At the United Nations Conference on Sustainable Development (Rio+20), the international community agreed to undertake a major effort to promote sustainable development globally and in every nation and free humanity from poverty and hunger.2 Member States also agreed to establish the Intergovernmental Committee of Experts on Sustainable Development Financing (the Committee)3and tasked us with developing options for a sustainable development financing strategy to facilitate the mobilization of resources and their effective use in achieving sustainable development objectives.

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​​Working Paper on Sustainable Development Finance post-2015

May 2014
Author: Facilitated by A&P / SECO-WE

 

Working Paper on Sustainable Development Finance post-2015
As the global community works towards establishing a new set of sustainable development goals for the post-2015 era, it will be important to deliver a strategy on how they will be financed. This paper aims at giving a brief overview of the financing needs identified so far, as well as the financial resources available. In the last section, a preliminary Swiss position on "financing post-2015" is outlined, which will have to be revised in light of the international discussions and proposals that will be elaborated in the coming months. The working paper has been approved by the interdepartemental task force post-2015.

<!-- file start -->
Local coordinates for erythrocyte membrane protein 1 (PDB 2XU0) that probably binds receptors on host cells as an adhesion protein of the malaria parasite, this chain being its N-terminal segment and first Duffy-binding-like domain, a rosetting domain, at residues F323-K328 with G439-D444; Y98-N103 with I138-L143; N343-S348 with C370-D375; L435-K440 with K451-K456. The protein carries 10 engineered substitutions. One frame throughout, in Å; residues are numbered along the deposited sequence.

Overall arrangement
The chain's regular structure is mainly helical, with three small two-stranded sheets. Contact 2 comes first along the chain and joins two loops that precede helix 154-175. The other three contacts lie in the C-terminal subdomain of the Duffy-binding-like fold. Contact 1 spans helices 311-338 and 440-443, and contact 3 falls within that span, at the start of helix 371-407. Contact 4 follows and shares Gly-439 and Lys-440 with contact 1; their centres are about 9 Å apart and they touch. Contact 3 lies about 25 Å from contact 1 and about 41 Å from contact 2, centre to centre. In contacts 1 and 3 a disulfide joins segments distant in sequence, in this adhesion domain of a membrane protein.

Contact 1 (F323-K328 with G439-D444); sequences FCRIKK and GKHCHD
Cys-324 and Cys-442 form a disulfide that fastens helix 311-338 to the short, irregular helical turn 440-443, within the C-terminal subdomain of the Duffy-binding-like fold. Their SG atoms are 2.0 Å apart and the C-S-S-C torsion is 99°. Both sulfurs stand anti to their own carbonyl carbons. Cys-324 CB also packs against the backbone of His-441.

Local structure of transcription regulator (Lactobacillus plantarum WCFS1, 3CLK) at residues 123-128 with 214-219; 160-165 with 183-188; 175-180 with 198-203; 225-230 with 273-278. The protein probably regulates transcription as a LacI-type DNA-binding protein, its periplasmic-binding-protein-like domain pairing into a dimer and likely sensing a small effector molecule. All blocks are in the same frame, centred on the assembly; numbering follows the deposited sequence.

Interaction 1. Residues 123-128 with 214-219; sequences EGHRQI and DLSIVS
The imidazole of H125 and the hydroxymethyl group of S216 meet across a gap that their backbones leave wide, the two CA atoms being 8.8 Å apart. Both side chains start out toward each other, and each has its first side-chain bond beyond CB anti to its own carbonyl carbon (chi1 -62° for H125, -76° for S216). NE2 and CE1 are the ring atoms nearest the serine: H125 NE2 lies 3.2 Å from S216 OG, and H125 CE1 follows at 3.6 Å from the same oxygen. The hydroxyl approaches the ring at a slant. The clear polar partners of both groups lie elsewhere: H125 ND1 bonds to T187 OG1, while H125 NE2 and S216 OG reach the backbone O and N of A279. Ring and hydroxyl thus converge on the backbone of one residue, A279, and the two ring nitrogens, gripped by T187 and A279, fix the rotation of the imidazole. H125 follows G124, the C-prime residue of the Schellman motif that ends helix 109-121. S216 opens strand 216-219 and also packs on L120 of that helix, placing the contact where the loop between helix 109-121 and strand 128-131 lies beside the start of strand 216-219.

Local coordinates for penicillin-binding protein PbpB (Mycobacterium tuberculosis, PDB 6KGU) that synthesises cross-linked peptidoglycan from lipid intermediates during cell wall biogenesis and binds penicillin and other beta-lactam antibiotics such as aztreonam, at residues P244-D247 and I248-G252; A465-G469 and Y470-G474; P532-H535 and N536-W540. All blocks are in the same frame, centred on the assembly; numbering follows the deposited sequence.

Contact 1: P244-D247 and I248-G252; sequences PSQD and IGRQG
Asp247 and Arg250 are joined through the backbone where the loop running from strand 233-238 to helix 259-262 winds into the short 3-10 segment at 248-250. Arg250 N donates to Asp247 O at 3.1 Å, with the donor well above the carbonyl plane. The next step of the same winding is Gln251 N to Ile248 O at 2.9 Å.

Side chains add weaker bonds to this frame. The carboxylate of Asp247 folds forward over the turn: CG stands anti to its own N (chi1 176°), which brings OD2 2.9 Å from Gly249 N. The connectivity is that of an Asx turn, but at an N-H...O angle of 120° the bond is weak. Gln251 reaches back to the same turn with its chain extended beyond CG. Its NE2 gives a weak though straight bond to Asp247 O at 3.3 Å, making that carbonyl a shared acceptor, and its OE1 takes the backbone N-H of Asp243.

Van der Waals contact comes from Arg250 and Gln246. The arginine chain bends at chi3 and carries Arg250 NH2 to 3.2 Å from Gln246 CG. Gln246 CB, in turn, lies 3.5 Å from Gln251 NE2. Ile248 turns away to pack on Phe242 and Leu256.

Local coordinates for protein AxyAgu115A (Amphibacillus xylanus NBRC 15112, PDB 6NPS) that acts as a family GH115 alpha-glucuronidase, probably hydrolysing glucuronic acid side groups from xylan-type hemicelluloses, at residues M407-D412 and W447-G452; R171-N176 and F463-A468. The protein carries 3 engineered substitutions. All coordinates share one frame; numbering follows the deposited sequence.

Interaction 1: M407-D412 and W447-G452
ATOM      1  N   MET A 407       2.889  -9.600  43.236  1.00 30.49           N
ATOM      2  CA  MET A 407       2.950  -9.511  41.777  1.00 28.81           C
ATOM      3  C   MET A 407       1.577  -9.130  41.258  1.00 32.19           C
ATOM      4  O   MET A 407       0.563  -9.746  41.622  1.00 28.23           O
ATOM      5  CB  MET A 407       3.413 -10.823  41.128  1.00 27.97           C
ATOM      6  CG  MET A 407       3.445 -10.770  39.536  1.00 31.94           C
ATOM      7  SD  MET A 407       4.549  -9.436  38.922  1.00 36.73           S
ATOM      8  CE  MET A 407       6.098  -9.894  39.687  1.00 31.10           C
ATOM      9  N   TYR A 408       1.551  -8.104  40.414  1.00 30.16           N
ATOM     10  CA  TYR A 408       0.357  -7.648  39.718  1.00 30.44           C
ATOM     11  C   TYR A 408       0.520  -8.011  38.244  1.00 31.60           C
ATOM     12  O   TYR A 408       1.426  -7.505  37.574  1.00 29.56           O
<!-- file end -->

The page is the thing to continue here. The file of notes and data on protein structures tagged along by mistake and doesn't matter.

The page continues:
The results of the various other working groups are presented here.

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​​Briefing document on Innovative Financing Mechanisms - Traverse Discussion

Briefing Document Innovative Financing Mechanisms
May 2014

Author: A&P

 

Briefing Document Innovative Financing Mechanisms
From eradicating poverty to sustainable development: the provision of a coherent overall financing framework integrating all three dimensions of sustainable development – social, economic and environmental – has emerged as a central issue in the post-2015 discussion. In this context, there is growing consensus on the need to mobilise financing for sustainable development from public and private, domestic and international sources. The argument that public resources should be increasingly used to leverage private finance has been prominently brought forward. This briefing document elaborates on terminology, different instruments, donor approaches and partner country perspectives.

This briefing document was written in light of the Traverse discussion on innovative financing mechanisms for sustaianble development. For further details please click here.

 

​​Key Messages on Innovative Financing Mechanisms - Traverse discussion

April 2014
Summary prepared for Traverse by SDC, A&P

 

Key messages on Innovative Financing Mechanisms - Traverse discussion
The panel of experts addressed opportunities and risks related to innovative financing mechanisms (IFM), output and outcomes of private finance leverage and necessary framework conditions